ARI SHAPIRO, HOST:
Your body has about 40 trillion cells, and they all arose from a single fertilized egg. They begin as faithful copies of that original egg, but as we age, they change and mutate so that those cells are no longer perfect clones of the original. NPR's Richard Harris reports on a study in Science magazine that shows that our bodies' cells make up a mosaic with many subtle variations in their DNA.
RICHARD HARRIS, BYLINE: There's plenty of evidence that ourselves pick up mutations as we age. Some skin cells morph into moles. Blood cells also pick up subtle mutations. And some mutations can lead to cancer.
KEREN YIZHAK: But no one has really characterized this phenomenon across many, many tissues and across great amounts of individuals.
HARRIS: Keren Yizhak took that as a challenge as she started working as a postdoc at the Broad Institute at MIT and Harvard. She and her colleagues tapped into genetic information from about 500 people, cataloguing 29 different tissues. They found populations of mutated cells in just about everyone they studied.
YIZHAK: The skin, the lung and the esophagus were the ones that we found the highest amount of mutations.
HARRIS: That make sense because those tissues are always renewing themselves, and they're always bombarded with sunlight and other potentially damaging agents like smoke. Now, doctors are used to finding mutations in diseased tissue - namely, tumors - but Gad Getz, who heads the lab that did the work, said there's a twist here.
GAD GETZ: These are all normal tissues. They're not cancerous.
HARRIS: These tissues are just the normal you. You aren't simply a clone of the cells you started with, despite what you may have learned in biology class.
GETZ: You're just like a big puzzle with different pieces of different sizes, and all of them are very much similar to your original DNA.
HARRIS: But you are actually a mosaic of cells with small variations. This, in itself, is fascinating, but it also has implications for detecting cancer. It turns out that many of the mutations that cause these cell populations to proliferate are also involved in cancerous growth. So blood tests being developed to detect early signs of cancer could be fooled by these mutations, Yizhak says.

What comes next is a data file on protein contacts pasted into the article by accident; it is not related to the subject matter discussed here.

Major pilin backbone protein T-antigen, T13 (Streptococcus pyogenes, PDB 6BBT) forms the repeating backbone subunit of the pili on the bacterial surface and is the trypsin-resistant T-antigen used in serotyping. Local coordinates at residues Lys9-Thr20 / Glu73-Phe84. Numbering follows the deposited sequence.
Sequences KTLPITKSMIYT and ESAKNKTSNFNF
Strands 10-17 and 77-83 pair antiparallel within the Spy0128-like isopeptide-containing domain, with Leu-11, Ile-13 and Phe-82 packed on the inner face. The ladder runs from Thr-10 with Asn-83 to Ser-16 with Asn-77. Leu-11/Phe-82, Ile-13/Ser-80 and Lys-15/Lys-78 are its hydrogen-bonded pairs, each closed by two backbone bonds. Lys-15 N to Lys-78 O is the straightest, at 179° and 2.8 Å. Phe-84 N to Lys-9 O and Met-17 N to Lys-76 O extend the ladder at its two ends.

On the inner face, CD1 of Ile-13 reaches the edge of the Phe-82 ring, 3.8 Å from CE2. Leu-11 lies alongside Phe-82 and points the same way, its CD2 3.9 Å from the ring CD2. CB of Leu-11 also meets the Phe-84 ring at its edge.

YIZHAK: And the fact that they already appear in normal cells means that we need to be cautious, more cautious about detection of early event of cancer.
GETZ: We need to distinguish between ones that eventually could become cancer and ones that maybe are on a dead end and will never become cancers. And I think we don't know yet what dictates the path that cells would take.
HARRIS: Dr. Jay Shendure, a Howard Hughes investigator at the University of Washington, says this is an interesting observation. It may be a bit unsettling to realize that we're actually made up of a gradually changing mosaic of cells.
JAY SHENDURE: I think we should feel OK about it (laughter).
HARRIS: He thinks of these mutations as a record of the changes that we accumulate as we grow from a single fertilized egg into an adult human being. It turns out that these mutations aren't just scattered across our tissues, but they apparently result in discrete clumps of cells.
SHENDURE: That entire process has been marked by nature in each of us.
HARRIS: And he says, as the technology for reading our genes improves, it's easy to see where all this is heading.
SHENDURE: We're only going to see more and more of this, and we're going to see it kind of at almost every scale imaginable.
HARRIS: From the microscopic to the obvious. It seems we are endlessly complex, endlessly fascinating and still full of mysteries. Richard Harris, NPR News.
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